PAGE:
Hilarious. MGIC CEO Curt Culver trembles at the prospect of shelling out more money for sick days should the sick day referendum pass on Tuesday:
Some employers argue that the referendum would add expenses that they'd have difficulty recovering through customers, especially in a shaky economy.
In a letter to Mayor Tom Barrett, Curt Culver, chairman and chief executive of MGIC Investment Corp., estimated that the ordinance would cost his company another $1.8 million in addition to the $562,000 it already spends on sick leave pay for its Milwaukee employees.
Please remember the $1.8 million is almost surely an unrealistic doomsday scenario in which every eligible employee takes off the maximum number of sick days. That just doesn't happen in the real world. (The Brawler believes that because that's how businesses always frame these things.)
But losing $2 billion as a result of his decision to dive into insuring subpremium mortgages and other risky loans? He'd do it all over again!
The chief executive of MGIC Investment Corp., the nation's biggest private mortgage insurance company, offers no apologies for his company's decision to insure billions of dollars worth of subprime mortgages and other high-risk loans during the past decade, a decision that in retrospect seems to have been one of many contributors to the subprime mortgage crisis.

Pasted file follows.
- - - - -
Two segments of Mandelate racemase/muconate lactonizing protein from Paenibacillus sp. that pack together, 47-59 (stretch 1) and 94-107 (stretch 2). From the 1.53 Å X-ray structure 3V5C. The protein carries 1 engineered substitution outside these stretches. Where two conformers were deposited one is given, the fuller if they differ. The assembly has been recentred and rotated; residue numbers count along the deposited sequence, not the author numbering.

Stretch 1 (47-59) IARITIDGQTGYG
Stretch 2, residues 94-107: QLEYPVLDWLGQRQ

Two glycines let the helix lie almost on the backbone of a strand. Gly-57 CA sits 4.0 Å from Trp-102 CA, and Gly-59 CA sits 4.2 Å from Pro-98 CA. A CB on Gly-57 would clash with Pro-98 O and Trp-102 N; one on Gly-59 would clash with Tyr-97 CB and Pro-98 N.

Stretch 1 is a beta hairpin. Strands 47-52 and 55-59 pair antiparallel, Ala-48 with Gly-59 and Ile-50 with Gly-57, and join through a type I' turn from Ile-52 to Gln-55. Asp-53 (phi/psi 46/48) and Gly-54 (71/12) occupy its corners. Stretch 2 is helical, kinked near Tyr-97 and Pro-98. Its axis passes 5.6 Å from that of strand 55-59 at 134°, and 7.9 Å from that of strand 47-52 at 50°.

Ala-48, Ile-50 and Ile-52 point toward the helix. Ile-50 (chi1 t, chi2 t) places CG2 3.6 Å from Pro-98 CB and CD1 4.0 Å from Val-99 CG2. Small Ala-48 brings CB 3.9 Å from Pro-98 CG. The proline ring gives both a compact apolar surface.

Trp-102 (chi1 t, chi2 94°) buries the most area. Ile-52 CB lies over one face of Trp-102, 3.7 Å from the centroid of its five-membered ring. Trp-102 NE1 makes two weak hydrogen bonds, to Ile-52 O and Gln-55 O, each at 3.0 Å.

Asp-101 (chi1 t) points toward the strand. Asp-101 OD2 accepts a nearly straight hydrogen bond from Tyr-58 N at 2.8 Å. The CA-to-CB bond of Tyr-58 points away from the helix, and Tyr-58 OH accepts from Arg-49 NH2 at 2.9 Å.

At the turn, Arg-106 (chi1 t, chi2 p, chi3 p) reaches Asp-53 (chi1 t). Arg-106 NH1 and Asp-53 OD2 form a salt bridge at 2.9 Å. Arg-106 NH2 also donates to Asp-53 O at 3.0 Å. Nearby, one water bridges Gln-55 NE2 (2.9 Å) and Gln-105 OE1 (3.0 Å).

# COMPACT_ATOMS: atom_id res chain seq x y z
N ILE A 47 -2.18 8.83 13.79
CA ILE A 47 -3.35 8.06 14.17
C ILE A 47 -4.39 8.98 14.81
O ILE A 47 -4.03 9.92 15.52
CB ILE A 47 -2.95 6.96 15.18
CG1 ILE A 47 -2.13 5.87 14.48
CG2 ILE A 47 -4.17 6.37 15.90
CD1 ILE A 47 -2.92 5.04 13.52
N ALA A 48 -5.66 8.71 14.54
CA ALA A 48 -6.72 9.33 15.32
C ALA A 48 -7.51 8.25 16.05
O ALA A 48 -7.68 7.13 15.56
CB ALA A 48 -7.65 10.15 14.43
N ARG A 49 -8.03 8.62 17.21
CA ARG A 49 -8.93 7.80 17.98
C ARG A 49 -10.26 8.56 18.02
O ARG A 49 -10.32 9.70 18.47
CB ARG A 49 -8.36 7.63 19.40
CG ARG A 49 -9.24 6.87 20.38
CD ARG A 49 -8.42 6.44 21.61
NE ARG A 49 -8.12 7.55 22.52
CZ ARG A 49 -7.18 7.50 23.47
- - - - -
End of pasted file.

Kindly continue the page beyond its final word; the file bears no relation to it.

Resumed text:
"We should have done more," he said in a recent interview. "It was a money-making machine for the company."
But when that machine broke down, it left MGIC awash in red ink, with a loss of nearly $1.7 billion in 2007 - virtually wiping out its combined profits from the three previous years. It has lost $245.6 million so far in 2008.
MGIC is worth $6 billion less today than it was at the end of 2004, as the company's shares plummeted from the $70s to $3.88 at the close of trading Friday. Its market value has fallen from $6.6 billion to $485 million.
And how has MGIC punished Culver for destroying billions in shareholder value? By paying him $3.45 million in 2007. That's equal to almost two years worth of sick time for all employees under his doomsday scenario.